6 dozen
Servings
6 dozen
Pumpkin Spice Election Day Cookies
Pumpkin Spice Election Cookies
Print Recipe
These cutout cookies have a hint of pleasant pumpkin spice flavor that create a fun fall cookie that’s a little different from the traditional taste.
Servings
6 dozen
Servings
6 dozen
Ingredients
Servings: dozen
Instructions
  1. In medium bowl, mix together flour, baking powder, cinnamon, nutmeg, cloves, ginger, and all spice. Set aside.
  2. In mixer fitted with paddle attachment, cream butter until smooth.
  3. Add sugars and beat until fluffy.
  4. Add eggs, vanilla, and pumpkin, and mix until combined.
  5. On low speed, add dry ingredients and mix the dry ingredients are mixed in, as some can settle at the bottom of the mixer. You may need to hand mix/kneed in some of the remaining flour.
  6. Divide the flour into 4 quarters and wrap each piece in plastic wrap. Refrigerate for at least 30 minutes.
  7. Preheat oven to 350F. Line cookie sheets with parchment or silicone mats.
  8. When dough has chilled, roll out onto lightly floured surface, and cut with cookie cutters, and placed on cookie sheets.
  9. Bake cookies for 10-12 minutes depending on the size of the cookies.
  10. Let cookies set on baking sheet for 2-3 minutes before removing to a cooling rack.
Recipe Notes

I use Sweetopia's royal icing recipe for frosting.

**Pumpkin Spice Cutout Cookie recipe was inspired by Glorious Eats, Bake at 350, and Sweet Pea’s Kitchen.**

 

Enjoying the Local Species

Blue Mountain Barrel House Local Species

Blue Mountain Barrel House Local Species

Blue Mountain Brewery is about 2 and a half hours away, so it’s definitely not a “DC Beer,” however, I still think of it as local. In fact, Blue Mountain Brewery makes quality craft brews, and while it’s taken me a little while to find my favorite of their beers, I have enjoyed the ones I’ve tasted so far.  So, admittedly, while I ended 6th Annual DC Beer Week  (August 17-24) with a non-DC beer, I did go with a “Local Species,” and it definitely hit the spot.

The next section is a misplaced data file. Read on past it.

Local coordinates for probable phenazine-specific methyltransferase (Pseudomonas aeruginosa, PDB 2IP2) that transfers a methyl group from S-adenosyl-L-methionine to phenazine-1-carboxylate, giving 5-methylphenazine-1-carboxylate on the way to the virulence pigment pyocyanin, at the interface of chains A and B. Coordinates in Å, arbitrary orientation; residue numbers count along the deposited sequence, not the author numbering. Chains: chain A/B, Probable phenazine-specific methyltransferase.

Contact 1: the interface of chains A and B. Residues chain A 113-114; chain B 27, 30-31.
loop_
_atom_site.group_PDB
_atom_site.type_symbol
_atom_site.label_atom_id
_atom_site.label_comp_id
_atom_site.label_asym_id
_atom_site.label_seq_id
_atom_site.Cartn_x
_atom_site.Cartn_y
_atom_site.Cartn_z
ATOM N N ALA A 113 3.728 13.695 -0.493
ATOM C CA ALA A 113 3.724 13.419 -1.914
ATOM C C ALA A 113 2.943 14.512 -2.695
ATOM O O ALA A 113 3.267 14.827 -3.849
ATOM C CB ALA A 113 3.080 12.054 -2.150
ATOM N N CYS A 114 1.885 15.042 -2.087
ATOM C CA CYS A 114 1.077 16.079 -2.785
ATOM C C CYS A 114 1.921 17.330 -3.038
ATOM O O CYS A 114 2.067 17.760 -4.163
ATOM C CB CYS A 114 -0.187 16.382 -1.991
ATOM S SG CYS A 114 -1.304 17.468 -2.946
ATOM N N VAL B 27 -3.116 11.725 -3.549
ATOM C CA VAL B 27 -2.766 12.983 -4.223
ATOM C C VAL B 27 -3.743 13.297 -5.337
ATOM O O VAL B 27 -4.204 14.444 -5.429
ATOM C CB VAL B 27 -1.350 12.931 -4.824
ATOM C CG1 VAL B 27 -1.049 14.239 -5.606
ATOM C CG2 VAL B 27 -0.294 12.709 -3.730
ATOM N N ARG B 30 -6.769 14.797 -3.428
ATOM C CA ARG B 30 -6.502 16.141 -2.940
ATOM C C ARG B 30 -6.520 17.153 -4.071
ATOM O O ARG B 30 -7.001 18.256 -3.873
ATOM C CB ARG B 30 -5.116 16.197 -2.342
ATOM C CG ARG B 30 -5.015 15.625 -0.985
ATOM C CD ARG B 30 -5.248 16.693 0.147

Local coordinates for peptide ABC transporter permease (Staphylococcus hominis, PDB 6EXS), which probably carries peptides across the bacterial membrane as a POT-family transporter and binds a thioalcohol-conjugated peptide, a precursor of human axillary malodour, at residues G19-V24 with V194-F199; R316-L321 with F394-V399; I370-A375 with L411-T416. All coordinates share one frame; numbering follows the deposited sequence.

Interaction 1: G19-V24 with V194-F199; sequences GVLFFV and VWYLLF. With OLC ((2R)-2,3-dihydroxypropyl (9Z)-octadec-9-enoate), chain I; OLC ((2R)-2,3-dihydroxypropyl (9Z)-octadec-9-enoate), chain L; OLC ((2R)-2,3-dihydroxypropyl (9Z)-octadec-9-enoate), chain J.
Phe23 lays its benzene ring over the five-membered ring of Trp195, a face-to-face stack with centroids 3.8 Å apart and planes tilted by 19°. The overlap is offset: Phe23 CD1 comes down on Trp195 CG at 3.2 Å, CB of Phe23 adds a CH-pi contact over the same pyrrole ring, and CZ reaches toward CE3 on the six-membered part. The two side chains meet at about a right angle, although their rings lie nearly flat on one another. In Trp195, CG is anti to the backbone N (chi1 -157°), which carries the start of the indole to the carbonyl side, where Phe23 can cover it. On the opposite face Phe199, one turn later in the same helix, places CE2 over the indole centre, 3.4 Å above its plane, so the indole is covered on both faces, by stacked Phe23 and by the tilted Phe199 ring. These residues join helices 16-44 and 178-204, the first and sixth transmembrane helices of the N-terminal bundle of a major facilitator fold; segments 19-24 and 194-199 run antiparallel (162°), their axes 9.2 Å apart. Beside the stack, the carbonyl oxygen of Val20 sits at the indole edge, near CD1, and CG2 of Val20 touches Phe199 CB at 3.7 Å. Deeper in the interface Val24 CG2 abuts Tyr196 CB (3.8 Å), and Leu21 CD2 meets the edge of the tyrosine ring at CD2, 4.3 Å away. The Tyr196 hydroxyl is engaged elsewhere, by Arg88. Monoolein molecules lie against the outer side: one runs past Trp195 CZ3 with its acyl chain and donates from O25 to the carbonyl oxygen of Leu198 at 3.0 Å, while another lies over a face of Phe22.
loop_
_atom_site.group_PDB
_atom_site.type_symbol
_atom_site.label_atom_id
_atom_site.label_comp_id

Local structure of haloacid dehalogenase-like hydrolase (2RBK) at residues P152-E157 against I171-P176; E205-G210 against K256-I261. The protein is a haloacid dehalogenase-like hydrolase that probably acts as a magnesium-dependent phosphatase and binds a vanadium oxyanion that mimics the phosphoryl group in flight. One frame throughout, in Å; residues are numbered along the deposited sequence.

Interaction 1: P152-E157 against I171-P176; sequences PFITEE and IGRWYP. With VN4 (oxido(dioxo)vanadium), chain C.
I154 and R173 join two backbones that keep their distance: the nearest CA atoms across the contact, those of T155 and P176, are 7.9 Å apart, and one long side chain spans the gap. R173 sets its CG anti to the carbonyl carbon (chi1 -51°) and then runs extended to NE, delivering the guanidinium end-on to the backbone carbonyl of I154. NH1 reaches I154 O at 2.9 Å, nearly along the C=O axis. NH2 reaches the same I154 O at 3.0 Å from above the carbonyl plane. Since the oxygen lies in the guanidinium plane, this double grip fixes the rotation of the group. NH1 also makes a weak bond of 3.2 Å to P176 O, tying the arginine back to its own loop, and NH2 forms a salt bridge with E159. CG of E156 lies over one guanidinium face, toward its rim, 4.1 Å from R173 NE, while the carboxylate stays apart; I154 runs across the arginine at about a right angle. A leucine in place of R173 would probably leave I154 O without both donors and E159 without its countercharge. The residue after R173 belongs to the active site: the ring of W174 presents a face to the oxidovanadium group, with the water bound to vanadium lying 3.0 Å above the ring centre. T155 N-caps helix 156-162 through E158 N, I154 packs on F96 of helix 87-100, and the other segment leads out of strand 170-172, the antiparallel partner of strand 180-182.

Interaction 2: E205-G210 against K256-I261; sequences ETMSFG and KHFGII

The Local Species (brewery, untappd) is a Belgian Pale Ale made by Blue Mountain Brewery in Nelson County, Virginia.  The beer was a dark, hazy, reddish-amber with an off-white, foamy head and a lot of lacing on the glass.  On the nose, there was toasty maltiness mixed with hints of red apple and caramel.  In the mouth, there is a maltiness and some grass mixed with the slightest hint of something sour, maybe sour grapefruit, and some toffee-like sweetness, probably from the bourbon barrel the beer was aged in. The beer had a nice body with a long, smooth finish with only a hint of hoppy bitterness.

Cork and closeup of Blue Mountain Barrel House Local SpeciesIs this worth a glass after work? Definitely!  If you see this beer in the store, grab it; you won’t be disappointed.  At $11 for 750ml, this beer is easy to drink, food-friendly, and well-balanced.  Hubby and I have started the fall race season training, so I enjoyed the Local Species on a Sunday evening while recovering from one of my first longer training runs.  It was a great beer for putting up my feet, relaxing, and catching up on my Runner’s World and Vogue magazine reading.

Question of the Day: How far away is still local for you when it comes to buying local beer or wine?  For you, is buying local more about supporting small producers than it is about actually buying local (for example, is buying a Robert Mondavi wine when you’re in Napa still buying local)?

Price: $11 for a 750ml bottle
Purchased at Whole Foods Market
Overall: 4 Corks

Back to Business with the Downright Pilsner

After several crazy weeks of traveling, things finally started to get back to the normal busy pace towards the end of July.  On Wednesday, July 23, I spent most of my day in meetings or on conference calls while walking back and forth between the House and Senate sides of the Capitol.  I was trying to squeeze in last-minute meetings with Capitol Hill staffers because I had several policy issues pop-up as Members of Congress finished the last of the legislative work before heading back to their states and districts for the August recess.  It was one of those days that I thought was going to be quiet when it first started, but by the time the day ended, I was shocked to realize the day was over and I never even ate lunch.